Georg Simon Ohm (March 16, 1789 - July 6, 1854) was a German physicist who put forward many theories in the field of electricality. His best known work is the theory of the relationship between electrical current, voltage, and conductor resistance within the circuit, commonly called Ohm's Law.

Georg Ohm was born to a pair of Johann Wolfgang Ohm, a locksmith, and Maria Elizabeth Beck, a tailor. Although his father only works as a locksmith, he is able to provide his children with a high education through his own teachings. Actually Georg Ohm was born as 7 brothers, but only 3 survived through his childhood, namely Georg, Martin (famous mathematician), and Elizabeth Barbara. In 1805 Ohm entered the University of Erlangen but left in the third semester and then went to teach mathematics at Gottstadt bei Nydaud, Switzerland. Georg Ohm left the school in March 1809 to become a private tutor at Neuchâtel. On the advice of Karl Christian von Langsdorf, he resumed his studies in mathematics and in April 1811 he returned to the University of Erlangen.

On October 25, 1811, Ohm obtained a doctorate in mathematics from Erlangen and joined as a staff of mathematics lecturers. Realizing that the job had no good prospects and little money, he left the job and accepted the Bavarian government's offer. The offer to teach as a mathematics and physics teacher at a low-quality school in Bamberg received in January 1813. He also worked as a primary school textbook on geometry, but Ohm did not feel happy with his work. In February 1816, the school was closed and the Bavarian government sent him to a crowded school in Bamberg to teach mathematics. On September 11, 1817, Georg Ohm accepted an offer of teaching mathematics and physics at the Jesuit Gymnasium, Cologne. There he began experimenting until his move to Berlin in March 1928 because the enthusiasm for his work was not very good.

In 1833, Ohm got a job and a professorship from one of the universities at Nüremberg. Nevertheless, the university was not what he aspired to be. The public recognition and appreciation of Ohm's great works was too late for him to get it, he had to work hard and for a long time. This is probably due to his lack of good relationships with several powerful figures, such as Johannes Schultz, an influential figure in the education department of Berlin, and Georg Friedrich Pohl, professor of physics in the city. The Royal Society awarded the Copley Medal to Ohm in 1841 and a year later, he became a member of the Royal Society. The Berlin and Turin Academies also chose Ohm as a member, and in 1845, he became a full member of the Bavarian Academy. In 1849, Ohm took up a position in Munich as curator of the Bavarian Academy and began teaching at the University of Munich. Two years before his death, he achieved his ambition to become chair of the field of physics studies at the University of Munich.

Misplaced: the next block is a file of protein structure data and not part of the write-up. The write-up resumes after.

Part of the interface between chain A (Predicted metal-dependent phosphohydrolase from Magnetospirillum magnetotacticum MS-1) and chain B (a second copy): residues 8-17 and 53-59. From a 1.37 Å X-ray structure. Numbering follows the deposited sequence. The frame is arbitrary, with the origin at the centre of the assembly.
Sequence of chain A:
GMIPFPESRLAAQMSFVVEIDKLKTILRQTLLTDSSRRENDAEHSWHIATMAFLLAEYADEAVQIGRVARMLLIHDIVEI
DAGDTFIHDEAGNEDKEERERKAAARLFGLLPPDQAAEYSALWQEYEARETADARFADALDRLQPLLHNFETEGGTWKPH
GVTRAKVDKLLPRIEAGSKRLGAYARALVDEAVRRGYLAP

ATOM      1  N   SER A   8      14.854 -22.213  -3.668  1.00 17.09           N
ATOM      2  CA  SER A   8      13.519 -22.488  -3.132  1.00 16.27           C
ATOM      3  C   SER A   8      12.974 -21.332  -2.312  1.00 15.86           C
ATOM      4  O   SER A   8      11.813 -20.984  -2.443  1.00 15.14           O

The first scientific manuscript published by Ohm contains the examination of the electromagnetic force decrease generated by an extended length of wire. The text shows a purely mathematical relationship based on his experiments. A year later, in 1826, Ohm published two scientific texts that illustrate the conduction of a circuit model based on Fourier's study of heat conduction. In it, he also proposed a theory to explain the galvanic elektrisitas. The second manuscript he wrote that year included the first step of a comprehensive theory that served to support the publication of his famous book containing Ohm's law (1827).

When the new electrochemical cell was discovered by Alessandro Volta, Omh used it for his experiment to produce Ohm's law. With the help of self-made equipment, Ohm argues that the electric current flowing through the wire is proportional to the cross-sectional area and inversely proportional to the length of the wire. Ohm's law was written in a book called Die galvanische Kette, mathematisch bearbeitet (1827).

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